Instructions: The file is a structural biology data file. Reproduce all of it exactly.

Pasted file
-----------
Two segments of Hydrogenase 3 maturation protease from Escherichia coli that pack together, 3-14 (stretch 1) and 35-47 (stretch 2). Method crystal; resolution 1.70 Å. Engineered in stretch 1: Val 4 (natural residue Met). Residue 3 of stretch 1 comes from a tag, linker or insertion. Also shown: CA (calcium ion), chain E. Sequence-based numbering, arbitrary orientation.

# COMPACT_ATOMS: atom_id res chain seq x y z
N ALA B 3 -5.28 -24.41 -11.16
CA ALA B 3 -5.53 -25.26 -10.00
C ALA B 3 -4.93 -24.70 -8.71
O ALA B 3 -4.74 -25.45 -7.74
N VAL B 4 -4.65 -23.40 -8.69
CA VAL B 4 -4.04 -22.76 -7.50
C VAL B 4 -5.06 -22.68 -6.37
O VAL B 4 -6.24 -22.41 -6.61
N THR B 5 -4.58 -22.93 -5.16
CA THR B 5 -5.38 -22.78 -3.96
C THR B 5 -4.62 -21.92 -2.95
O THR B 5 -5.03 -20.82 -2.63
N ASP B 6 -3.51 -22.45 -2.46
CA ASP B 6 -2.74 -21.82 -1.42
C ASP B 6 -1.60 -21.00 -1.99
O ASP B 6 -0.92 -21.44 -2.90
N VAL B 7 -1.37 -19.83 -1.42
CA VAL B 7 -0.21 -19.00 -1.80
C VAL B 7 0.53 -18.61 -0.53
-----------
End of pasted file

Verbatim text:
Two segments of Hydrogenase 3 maturation protease from Escherichia coli that pack together, 3-14 (stretch 1) and 35-47 (stretch 2). Method crystal; resolution 1.70 Å. Engineered in stretch 1: Val 4 (natural residue Met). Residue 3 of stretch 1 comes from a tag, linker or insertion. Also shown: CA (calcium ion), chain E. Sequence-based numbering, arbitrary orientation.

# COMPACT_ATOMS: atom_id res chain seq x y z
N ALA B 3 -5.28 -24.41 -11.16
CA ALA B 3 -5.53 -25.26 -10.00
C ALA B 3 -4.93 -24.70 -8.71
O ALA B 3 -4.74 -25.45 -7.74
N VAL B 4 -4.65 -23.40 -8.69
CA VAL B 4 -4.04 -22.76 -7.50
C VAL B 4 -5.06 -22.68 -6.37
O VAL B 4 -6.24 -22.41 -6.61
N THR B 5 -4.58 -22.93 -5.16
CA THR B 5 -5.38 -22.78 -3.96
C THR B 5 -4.62 -21.92 -2.95
O THR B 5 -5.03 -20.82 -2.63
N ASP B 6 -3.51 -22.45 -2.46
CA ASP B 6 -2.74 -21.82 -1.42
C ASP B 6 -1.60 -21.00 -1.99
O ASP B 6 -0.92 -21.44 -2.90
N VAL B 7 -1.37 -19.83 -1.42
CA VAL B 7 -0.21 -19.00 -1.80
C VAL B 7 0.53 -18.61 -0.53